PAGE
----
Through the Looking Glass: Beijing Olympics edition

By Guest Columnist Aug 01, 2008

by Joyce Li Let it suffice to say that this year’s Olympic Games in Beijing have been met with (rightful) heated protest, concerning China’s role in Darfur, and Tibetan sovereignty. For months, we have watched Beijing become a fortress, with its inhabitants increasingly subjected to prejudicial ejection from bars and clubs, as well as forthright discrimination by the police. There’s little happening in Beijing that can surprise me. Next month’s games will undoubtedly be the most politicized since Tommie Smith and John Carlos raised their fists in 1968. And while I’m all for using the media saturation of the games to incite some protest, I also think some reflexivity is needed. Taking the time to decry China’s rampant abuses doesn’t absolve the U.S. or others of their own imperial past and present (or parasitic bloggers who instigate anti-yellow and anti-black comment threads). In fact, I agree with sportswriter Dave Zirin, who writes:

None of this 2008 crop of athletes is daring to say that maybe protest begins at home. They are raising concerns about China’s policies in Tibet or Darfur, but not the U.S. wars in Iraq or Afghanistan. There are concerns about China’s labor standards, but not the way their own sponsors, like Nike, exploit those standards. Blaming China for the ills of the world ignores the stubborn fact that there is a reason the games are in Beijing. Western complicity in China’s crimes isn’t challenged by bashing China. It’s only covered up.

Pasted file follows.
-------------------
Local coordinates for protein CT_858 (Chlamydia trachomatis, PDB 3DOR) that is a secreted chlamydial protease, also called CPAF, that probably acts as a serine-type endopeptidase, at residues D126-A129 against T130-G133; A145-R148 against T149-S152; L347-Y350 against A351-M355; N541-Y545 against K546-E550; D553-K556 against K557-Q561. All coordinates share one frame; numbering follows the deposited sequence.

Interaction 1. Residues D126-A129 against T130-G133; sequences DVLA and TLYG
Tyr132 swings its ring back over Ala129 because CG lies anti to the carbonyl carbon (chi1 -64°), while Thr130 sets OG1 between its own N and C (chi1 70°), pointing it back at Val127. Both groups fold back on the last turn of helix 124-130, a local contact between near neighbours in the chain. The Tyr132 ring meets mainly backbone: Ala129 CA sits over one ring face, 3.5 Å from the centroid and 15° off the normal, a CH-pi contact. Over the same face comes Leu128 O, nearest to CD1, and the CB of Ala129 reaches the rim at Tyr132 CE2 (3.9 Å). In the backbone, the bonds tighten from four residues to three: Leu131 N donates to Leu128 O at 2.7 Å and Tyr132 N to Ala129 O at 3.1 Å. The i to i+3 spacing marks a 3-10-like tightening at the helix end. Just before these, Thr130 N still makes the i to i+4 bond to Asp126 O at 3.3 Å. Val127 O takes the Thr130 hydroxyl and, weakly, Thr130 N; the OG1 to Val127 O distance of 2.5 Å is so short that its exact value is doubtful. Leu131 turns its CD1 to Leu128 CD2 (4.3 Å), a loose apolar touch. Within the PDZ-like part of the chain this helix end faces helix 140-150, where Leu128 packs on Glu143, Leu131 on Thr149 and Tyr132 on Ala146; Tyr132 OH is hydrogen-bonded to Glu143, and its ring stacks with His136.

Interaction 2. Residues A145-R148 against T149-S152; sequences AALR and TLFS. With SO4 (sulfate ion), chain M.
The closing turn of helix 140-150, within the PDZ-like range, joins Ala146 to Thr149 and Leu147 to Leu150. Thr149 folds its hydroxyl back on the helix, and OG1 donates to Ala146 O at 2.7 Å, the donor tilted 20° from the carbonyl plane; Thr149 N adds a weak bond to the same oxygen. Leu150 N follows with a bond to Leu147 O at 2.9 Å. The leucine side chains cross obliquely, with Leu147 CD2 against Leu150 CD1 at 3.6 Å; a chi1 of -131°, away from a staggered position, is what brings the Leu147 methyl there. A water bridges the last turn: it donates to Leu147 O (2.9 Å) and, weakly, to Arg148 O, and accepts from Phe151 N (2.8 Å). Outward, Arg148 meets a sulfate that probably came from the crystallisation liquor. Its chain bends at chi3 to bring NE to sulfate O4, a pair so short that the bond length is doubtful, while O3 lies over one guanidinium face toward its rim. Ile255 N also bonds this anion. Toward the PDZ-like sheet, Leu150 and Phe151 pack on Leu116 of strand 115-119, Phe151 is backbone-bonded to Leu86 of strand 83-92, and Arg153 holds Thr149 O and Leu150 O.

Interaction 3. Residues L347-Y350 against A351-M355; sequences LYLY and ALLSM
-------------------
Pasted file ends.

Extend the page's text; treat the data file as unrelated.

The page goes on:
And the visibility of ethnic discrimination isn’t the only parallel we can draw to the 1968 games. Thirty years ago in Mexico City, the International Olympic Committee debuted the buccal-smear test as a gender verification tool on female athletes. In 1999, the IOC no longer required all female athletes to undergo the test (which involves scraping cells from the inside of the cheek and checking them for the right chromosomes). Many called the process invasive and faulty. Now the IOC has brought it back. And to little protest. Where did the audience go? Every new Xinhua item can become blog fodder, but I’m waiting for the outcry against this blatant act of transphobia. But perhaps I’m waiting for something that won’t come. Looking at China’s wrongs can be like looking into a mirror – until we turn the lens back onto ourselves, the cries for justice just don’t ring true.